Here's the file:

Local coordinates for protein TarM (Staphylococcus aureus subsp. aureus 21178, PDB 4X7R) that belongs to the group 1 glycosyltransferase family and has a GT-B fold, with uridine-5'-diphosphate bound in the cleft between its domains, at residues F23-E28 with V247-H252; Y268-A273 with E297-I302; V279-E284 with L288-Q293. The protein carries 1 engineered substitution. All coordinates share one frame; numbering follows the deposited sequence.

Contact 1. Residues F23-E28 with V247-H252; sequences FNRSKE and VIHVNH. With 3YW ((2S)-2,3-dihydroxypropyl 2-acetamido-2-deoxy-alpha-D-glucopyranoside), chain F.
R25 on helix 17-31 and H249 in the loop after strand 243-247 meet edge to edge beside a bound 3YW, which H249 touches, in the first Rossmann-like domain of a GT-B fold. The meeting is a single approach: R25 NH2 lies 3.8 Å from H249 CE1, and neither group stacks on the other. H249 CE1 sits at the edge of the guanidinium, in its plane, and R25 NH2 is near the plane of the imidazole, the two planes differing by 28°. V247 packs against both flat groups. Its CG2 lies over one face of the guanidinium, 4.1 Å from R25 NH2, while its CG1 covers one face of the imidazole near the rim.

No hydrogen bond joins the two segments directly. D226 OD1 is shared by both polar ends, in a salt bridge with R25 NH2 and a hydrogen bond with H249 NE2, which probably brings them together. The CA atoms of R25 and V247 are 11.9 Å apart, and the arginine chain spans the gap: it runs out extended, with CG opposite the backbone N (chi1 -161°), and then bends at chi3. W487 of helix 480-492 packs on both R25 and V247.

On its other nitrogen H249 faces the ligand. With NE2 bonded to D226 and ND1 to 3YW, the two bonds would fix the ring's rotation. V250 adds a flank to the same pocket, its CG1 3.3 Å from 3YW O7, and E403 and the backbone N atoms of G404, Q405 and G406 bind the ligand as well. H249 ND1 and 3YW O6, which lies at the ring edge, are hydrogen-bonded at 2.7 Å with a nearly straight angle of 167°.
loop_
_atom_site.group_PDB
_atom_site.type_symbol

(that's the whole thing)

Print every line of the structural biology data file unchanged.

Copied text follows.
Local coordinates for protein TarM (Staphylococcus aureus subsp. aureus 21178, PDB 4X7R) that belongs to the group 1 glycosyltransferase family and has a GT-B fold, with uridine-5'-diphosphate bound in the cleft between its domains, at residues F23-E28 with V247-H252; Y268-A273 with E297-I302; V279-E284 with L288-Q293. The protein carries 1 engineered substitution. All coordinates share one frame; numbering follows the deposited sequence.

Contact 1. Residues F23-E28 with V247-H252; sequences FNRSKE and VIHVNH. With 3YW ((2S)-2,3-dihydroxypropyl 2-acetamido-2-deoxy-alpha-D-glucopyranoside), chain F.
R25 on helix 17-31 and H249 in the loop after strand 243-247 meet edge to edge beside a bound 3YW, which H249 touches, in the first Rossmann-like domain of a GT-B fold. The meeting is a single approach: R25 NH2 lies 3.8 Å from H249 CE1, and neither group stacks on the other. H249 CE1 sits at the edge of the guanidinium, in its plane, and R25 NH2 is near the plane of the imidazole, the two planes differing by 28°. V247 packs against both flat groups. Its CG2 lies over one face of the guanidinium, 4.1 Å from R25 NH2, while its CG1 covers one face of the imidazole near the rim.

No hydrogen bond joins the two segments directly. D226 OD1 is shared by both polar ends, in a salt bridge with R25 NH2 and a hydrogen bond with H249 NE2, which probably brings them together. The CA atoms of R25 and V247 are 11.9 Å apart, and the arginine chain spans the gap: it runs out extended, with CG opposite the backbone N (chi1 -161°), and then bends at chi3. W487 of helix 480-492 packs on both R25 and V247.

On its other nitrogen H249 faces the ligand. With NE2 bonded to D226 and ND1 to 3YW, the two bonds would fix the ring's rotation. V250 adds a flank to the same pocket, its CG1 3.3 Å from 3YW O7, and E403 and the backbone N atoms of G404, Q405 and G406 bind the ligand as well. H249 ND1 and 3YW O6, which lies at the ring edge, are hydrogen-bonded at 2.7 Å with a nearly straight angle of 167°.
loop_
_atom_site.group_PDB
_atom_site.type_symbol